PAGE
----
“We are no longer interested in the reasons or the justification – it’s just wrong,” Labour MP Harriet Harman told an RTS event in central London addressing the gender pay gap in television.
The former Minister for Women and Equality was the key architect of the Equality Act 2000, which introduced a requirement to report gender pay gaps.
“We should not be discussing it anymore – we should be setting targets to close [the gap],” she continued. “Year on year, we need to see progress and we need to have stretching targets – these gaps are not there for us to be gnashing our teeth at or for admiring those that have lower gaps, they are there for us to make progress towards equal pay.”
Harman raised the 89% bonus gap between men and women at the bank, JP Morgan, as an example of the extreme discrimination that exists in UK business. “You shouldn’t dignify that with a discussion,” she said.
Some 10,000 companies, employing more than 250 staff, were required – for the first time – to report their gender pay gaps by 4 April (30 March for public bodies) this year. The pay gap is the difference between the average hourly earnings of men and women, reported as both a mean and a median average. Bonus payments are also covered by the legislation.
Harman was sitting on a panel at the RTS early evening event in mid-April that also included BBC current affairs journalist Jane Corbin. “I was shocked to see the Channel 4 pay gap of nearly 30%, that from an organisation that’s fond of telling us about its credentials on equality and diversity,” she said.
Channel 4 recorded the worst (mean) average pay gap of 28.6% of the major UK broadcasters, followed by: UKTV, 17.9%; ITV, 16.4%; the BBC, 10.7%; Sky: 5.2%; and Channel 5, where women are, in fact, paid 2.9% more than men.
TV is performing no worse than other UK businesses – but also no better. Analysis by industry magazine Broadcast of the figures provided by 15 broadcasters and producers revealed an average pay gap of 14.8%, which almost mirrors the 14.5% national average.
Gender pay gaps in television, equality adviser Charlotte Sweeney told the RTS event, “are not as bad as I’ve seen in many sectors”.
Nevertheless, there are many examples in television of huge pay gaps. Jane Corbin’s report for BBC One’s Panorama in March revealed that Martina Navratilova was paid 10 times less by the BBC than fellow ex-player John McEnroe to commentate at the Wimbledon tennis tournament.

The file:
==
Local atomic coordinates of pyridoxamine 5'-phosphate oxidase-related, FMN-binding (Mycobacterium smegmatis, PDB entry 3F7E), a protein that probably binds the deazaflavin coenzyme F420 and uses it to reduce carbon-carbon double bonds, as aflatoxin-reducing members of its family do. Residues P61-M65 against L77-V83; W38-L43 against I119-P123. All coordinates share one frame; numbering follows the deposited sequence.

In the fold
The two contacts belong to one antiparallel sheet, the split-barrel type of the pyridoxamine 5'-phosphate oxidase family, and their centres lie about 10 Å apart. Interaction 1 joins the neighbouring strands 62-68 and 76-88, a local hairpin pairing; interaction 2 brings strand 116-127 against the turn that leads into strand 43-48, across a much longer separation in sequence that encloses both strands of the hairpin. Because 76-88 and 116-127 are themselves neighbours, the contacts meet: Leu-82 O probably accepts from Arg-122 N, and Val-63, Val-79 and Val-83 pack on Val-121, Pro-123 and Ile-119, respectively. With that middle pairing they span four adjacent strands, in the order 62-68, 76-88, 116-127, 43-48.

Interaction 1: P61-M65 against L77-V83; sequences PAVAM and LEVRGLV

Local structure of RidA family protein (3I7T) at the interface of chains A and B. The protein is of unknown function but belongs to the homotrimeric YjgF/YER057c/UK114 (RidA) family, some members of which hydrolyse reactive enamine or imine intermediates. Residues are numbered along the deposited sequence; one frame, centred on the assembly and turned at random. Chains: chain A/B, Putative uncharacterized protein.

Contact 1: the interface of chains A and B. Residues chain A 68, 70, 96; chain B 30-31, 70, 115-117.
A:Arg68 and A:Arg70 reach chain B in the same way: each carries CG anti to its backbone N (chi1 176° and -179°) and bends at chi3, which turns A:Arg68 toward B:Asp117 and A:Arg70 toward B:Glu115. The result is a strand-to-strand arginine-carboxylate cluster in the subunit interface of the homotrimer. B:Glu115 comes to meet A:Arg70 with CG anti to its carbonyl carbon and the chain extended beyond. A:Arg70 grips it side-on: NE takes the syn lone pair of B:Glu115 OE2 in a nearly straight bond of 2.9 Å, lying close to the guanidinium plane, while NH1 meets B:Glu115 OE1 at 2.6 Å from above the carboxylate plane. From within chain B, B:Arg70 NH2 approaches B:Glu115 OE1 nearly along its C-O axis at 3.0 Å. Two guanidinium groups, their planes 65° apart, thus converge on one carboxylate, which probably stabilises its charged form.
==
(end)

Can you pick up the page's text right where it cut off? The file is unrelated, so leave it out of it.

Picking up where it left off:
Former RTS chief executive and current chair of the Campaign for Broadcasting Equality, Simon Albury, who was in the audience, noted that BBC Director-General Tony Hall claimed that closing the gender pay gap had been a “personal priority over the last four years”. Why, Albury asked, if this is the case, has “nothing happened”?
“Because it was a ‘priority’ with a really microscopic ‘p’,” replied Harriet Harman. “You can’t be that ineffectual if you’re at the top of the BBC.
“Everybody’s been paying lip service. The point about these [pay gap] numbers now is that ‘the lip service’ has been exposed.”
Sian Kevill, the founder of factual indie Make Productions, as well as a former director of BBC World News and editor of Newsnight, recalled that when Hall became Director-General in 2013, “he almost imposed Mishal Husain on [Radio 4’s] Today programme to [put] another female voice on that very male-dominate programme.
“There’s a mentality that maybe [if] you make one change like that, somehow the trickle down [effect] will send a flood through the whole organisation – the [pay gap] figures have now shown that that doesn’t work. You can make a totemic change like [bringing in Husain], but it didn’t have any broader effect within the organisation. It needed more systemic change and [Hall] hasn’t done that.”
Kevill also called for TV companies to carry out “transparent pay audits”. She added: “There shouldn’t be a let out for any company – let’s say in five years’ time, there shouldn’t be a gap.
Corbin warned, however, that in TV, “where there isn’t any money, it is going to cost to make sure these [pay] imbalances don’t happen. [Not all] men are going to be taking pay cuts – it’s not going to happen. So, the money has to be found and that’s very difficult, particularly for the BBC and Channel 4.”
The early evening event, “Mind the gap: closing the gender pay gap in television”, was held at the Hospital Club, central London on 16 April. It was chaired by media journalist Jane Martinson, and produced by Martin Stott and Vicky Fairclough.
All photography by Paul Hampartsoumian.